President Donald Trump’s executive order to allow cheaper but less comprehensive health plans into the insurance marketplaces is bad. His decision to stop providing cost sharing subsidies to insurance companies is disastrous. The bipartisan group of senators who worked in the wake of the failed attempts to repeal the Affordable Care Act now must urgently resurrect their efforts, and, failing that, Democrats must put the brakes on the rest of the Republican agenda until the stability of America’s insurance marketplaces is restored.
The first part of Mr. Trump’s two-pronged effort to undermine Obamacare may sound benign on the surface. He wants to encourage groups of small businesses to pool together to buy insurance coverage, on the theory that doing so would drive down costs, and he wants to broaden the definition of short-term insurance in a way that would allow more individuals to buy policies that are exempt from the ACA’s minimum coverage requirements and would thus presumably be less expensive.
The association health plans are not a new idea, but whatever advantage they may have had in terms of pooling workers to reduce costs has already been accomplished by the insurance exchanges. More worrisome, many of these plans would likely be exempt from the ACA’s minimum coverage requirements, and, combined with the expansion of the definition of short-term insurance, they would have the effect of pulling younger, healthier patients out of the pool for comprehensive insurance, raising rates for those older and sicker patients who need it. Of course, it’s an open question whether the younger, healthier patients will be buying insurance of any kind, given the signals from the Trump administration that it won’t enforce the requirement that virtually all individuals have health insurance.
But if those moves present long-term challenges to the nation’s health care system, the end of cost sharing subsidies is an immediate crisis. The ACA requires insurers to subsidize certain out-of-pocket expenses for low-income consumers, such as co-pays and deductibles, and the federal government is supposed to reimburse the insurers. The Republican Congress has not specifically authorized those payments, but the Obama administration, and so far the Trump administration, have continued to make them, on the grounds that a prior congressional action made them permissible.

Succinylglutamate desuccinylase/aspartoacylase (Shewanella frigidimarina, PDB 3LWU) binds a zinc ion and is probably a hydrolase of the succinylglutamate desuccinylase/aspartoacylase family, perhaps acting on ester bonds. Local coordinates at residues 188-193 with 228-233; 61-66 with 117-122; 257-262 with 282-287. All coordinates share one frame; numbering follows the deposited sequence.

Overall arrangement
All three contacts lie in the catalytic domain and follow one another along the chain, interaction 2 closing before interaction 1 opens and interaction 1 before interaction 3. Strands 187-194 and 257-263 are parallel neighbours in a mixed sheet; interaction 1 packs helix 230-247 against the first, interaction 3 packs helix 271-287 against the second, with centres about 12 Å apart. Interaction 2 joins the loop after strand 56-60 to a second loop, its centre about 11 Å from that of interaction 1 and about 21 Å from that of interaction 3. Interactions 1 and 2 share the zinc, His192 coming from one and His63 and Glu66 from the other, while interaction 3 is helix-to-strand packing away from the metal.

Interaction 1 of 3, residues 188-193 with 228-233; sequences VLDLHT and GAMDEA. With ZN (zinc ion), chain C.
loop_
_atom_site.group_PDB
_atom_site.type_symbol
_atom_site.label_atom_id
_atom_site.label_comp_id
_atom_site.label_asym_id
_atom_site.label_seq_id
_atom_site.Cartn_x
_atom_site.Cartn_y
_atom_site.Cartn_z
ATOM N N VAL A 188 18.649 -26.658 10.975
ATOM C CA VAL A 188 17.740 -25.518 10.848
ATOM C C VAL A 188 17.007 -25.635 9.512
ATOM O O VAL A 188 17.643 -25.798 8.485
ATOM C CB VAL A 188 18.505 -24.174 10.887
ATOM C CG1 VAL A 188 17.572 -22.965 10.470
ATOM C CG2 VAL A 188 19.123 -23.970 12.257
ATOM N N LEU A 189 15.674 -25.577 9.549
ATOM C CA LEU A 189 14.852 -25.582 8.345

The question of whether that is legal has been hotly disputed in courts. But what is beyond dispute is that the payments are necessary to the overall working of the ACA. Without it, insurers can and likely will pull out of some state insurance exchanges. In other places, premiums will skyrocket as insurers absorb an extra $9 billion in costs next year. State regulators in Maryland approved rates for next year based on the assumption that the Trump administration would continue making the payments, so increases are almost certainly on the way. Just how much, regulators are scrambling to figure out with just weeks to go before open enrollment begins. Nationwide, the likely impact of higher prices on exchanges will be more people dropping out of health coverage, which will lead to both higher uncompensated care costs, which the rest of us pay for one way or another, and even higher premiums.
Some state attorneys general, including Maryland’s Brian E. Frosh, have already indicated that they’ll sue to restore the subsidies. But the matter really ought to be handled through the political process.
Mr. Trump followed up his twin salvos against the Affordable Care Act by inviting Democrats to call him to cut a new deal. They shouldn’t bother. As the debacle over his handling of the Deferred Action for Childhood Arrivals program proves, he’s an unreliable negotiating partner. And lack of legislative accomplishments thus far coupled with his escalating feuds with members of his own party in Congress suggest that he has no ability to deliver votes on Capitol Hill.
The inability of the Senate to coalesce around any effort to replace the Affordable Care Act casts doubt on Congress’ ability to act now, but there are signs that at least some Republicans might be willing to step up to stave off this disaster. Sen. Lamar Alexander, a Tennessee Republican, and Sen. Patty Murray, a Washington Democrat, have been engaged in an attempt at bipartisan legislation to shore up the insurance marketplace, and both are on record opposing an immediate end to these subsidies. Other Republicans have reportedly warned the president that if he cuts them off, the GOP would get the blame for the chaos that ensues.
House Speaker Paul Ryan, meanwhile, issued a statement applauding Mr. Trump on the grounds that his action was an important validation of Congress’ power over the purse — not because the subsidies are bad policy.
No doubt, there are members of the conservative wing of the Republican Party in both the House and the Senate who would never vote to shore up the health insurance marketplaces. But whether enough others appreciate the humanitarian consequences of disrupting health insurance coverage for millions of Americans, surely they recognize the political ones of doing so on the eve of midterm elections. Democrats need to make clear that they will do whatever it takes to restore these subsidies, not because President Barack Obama’s legacy is at stake but because Americans’ lives are.
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